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New Release Review - Limp

A troubled man continues a relationship with the corpse of his deceased wife.



Directed by: Shaun Ryan
Starring: Eoin Quinn, Jack Dean-Shepherd, Anne Gill, Laura Canavan Hayes


Writer/director Shaun Ryan has made something very odd here.  Honestly, I’m not entirely sure how I should begin because I’m still sort of processing what I just witnessed, but here goes.  Limp is about a man, Mr. Grot (Quinn), who is trying his best to live his life as normally as he can.  He goes to work each day, goes out to restaurants, takes walks through the park, buys dresses for the woman he loves, dances with her, makes dinner and maintains a physical relationship her.  The twist: he murdered her and still he believes that she is alive and truly loves him back.
From the moment we meet Mr. Grot, it is abundantly clear that he is not normal, and his awkward nature makes life very difficult because the world around him doesn’t understand him.  He gets teased by kids at the park and harassed by one jerk in particular to the point that when he finally snaps he almost becomes saner, obviously still mentally unhinged, but he begins to realize that there is something wrong with him, and more importantly he realizes that the woman he loves does not love him back because she is not alive.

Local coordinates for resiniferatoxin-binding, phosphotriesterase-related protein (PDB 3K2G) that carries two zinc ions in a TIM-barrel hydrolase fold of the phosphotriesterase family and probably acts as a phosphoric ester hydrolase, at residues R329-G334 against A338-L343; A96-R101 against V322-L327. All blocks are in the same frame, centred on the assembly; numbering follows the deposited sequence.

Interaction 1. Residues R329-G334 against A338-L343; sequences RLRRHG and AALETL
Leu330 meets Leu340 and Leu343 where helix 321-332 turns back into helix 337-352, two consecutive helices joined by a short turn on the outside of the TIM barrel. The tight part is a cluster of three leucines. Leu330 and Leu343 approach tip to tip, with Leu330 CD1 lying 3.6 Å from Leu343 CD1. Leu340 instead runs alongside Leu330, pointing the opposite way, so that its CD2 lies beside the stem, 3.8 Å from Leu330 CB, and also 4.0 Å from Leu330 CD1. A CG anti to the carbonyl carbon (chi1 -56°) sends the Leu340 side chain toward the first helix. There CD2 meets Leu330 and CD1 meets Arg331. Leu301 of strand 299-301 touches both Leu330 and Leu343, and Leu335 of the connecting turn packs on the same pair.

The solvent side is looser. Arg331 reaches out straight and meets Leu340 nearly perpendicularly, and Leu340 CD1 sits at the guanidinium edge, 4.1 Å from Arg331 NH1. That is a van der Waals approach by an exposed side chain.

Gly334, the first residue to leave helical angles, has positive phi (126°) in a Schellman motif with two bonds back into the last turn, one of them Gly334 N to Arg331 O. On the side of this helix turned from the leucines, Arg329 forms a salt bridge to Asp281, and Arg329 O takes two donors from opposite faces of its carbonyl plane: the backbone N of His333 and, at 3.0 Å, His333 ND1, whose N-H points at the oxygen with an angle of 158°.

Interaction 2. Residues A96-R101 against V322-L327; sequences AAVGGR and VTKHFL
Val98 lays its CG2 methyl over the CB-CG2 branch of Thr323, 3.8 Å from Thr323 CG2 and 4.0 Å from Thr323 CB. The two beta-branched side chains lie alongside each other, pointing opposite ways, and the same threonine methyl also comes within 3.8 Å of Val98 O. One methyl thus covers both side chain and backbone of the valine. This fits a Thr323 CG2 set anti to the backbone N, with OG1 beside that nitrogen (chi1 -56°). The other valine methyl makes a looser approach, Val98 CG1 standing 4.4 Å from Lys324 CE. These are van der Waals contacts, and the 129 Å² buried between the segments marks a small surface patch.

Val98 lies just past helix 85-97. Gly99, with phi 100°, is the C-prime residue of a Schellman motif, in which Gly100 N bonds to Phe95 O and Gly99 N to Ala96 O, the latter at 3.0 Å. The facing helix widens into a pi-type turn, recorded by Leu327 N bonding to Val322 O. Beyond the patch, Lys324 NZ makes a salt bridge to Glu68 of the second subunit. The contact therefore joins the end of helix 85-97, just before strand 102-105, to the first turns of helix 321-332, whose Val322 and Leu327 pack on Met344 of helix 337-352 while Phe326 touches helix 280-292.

Only an hour long, Limp is too short to have any real power behind it.  There is very little, if any, development of any character, let alone the film's protagonist, Mr. Grot. Actually, there is basically no explanation of anything.  We never learn, or even are teased about, how or why this character has become this way.  We are never actually told how, when, or why he killed the woman he loves.  I suppose we are meant to assume all of the details, but to me that is leaving too much work for the audience to figure out, especially without giving a satisfying ending.
Because so little is given to the character, credit has to be given to Quinn for his portrayal as Mr. Grot.  With a lesser actor, the creepy nature required for such a depressingly disturbed character would have made the film laughably silly, but instead the character feels eerily real.  Well, as real as a man you know nothing about can be.  Maybe it's because we have all seen and met people that seem awkward that our minds are able to make the connection needed to feel for the character.  Ultimately, Limp is beautifully shot, disturbingly dark, but because it’s so short and underdeveloped I don’t think it has staying power.
4/10


Andy Comer

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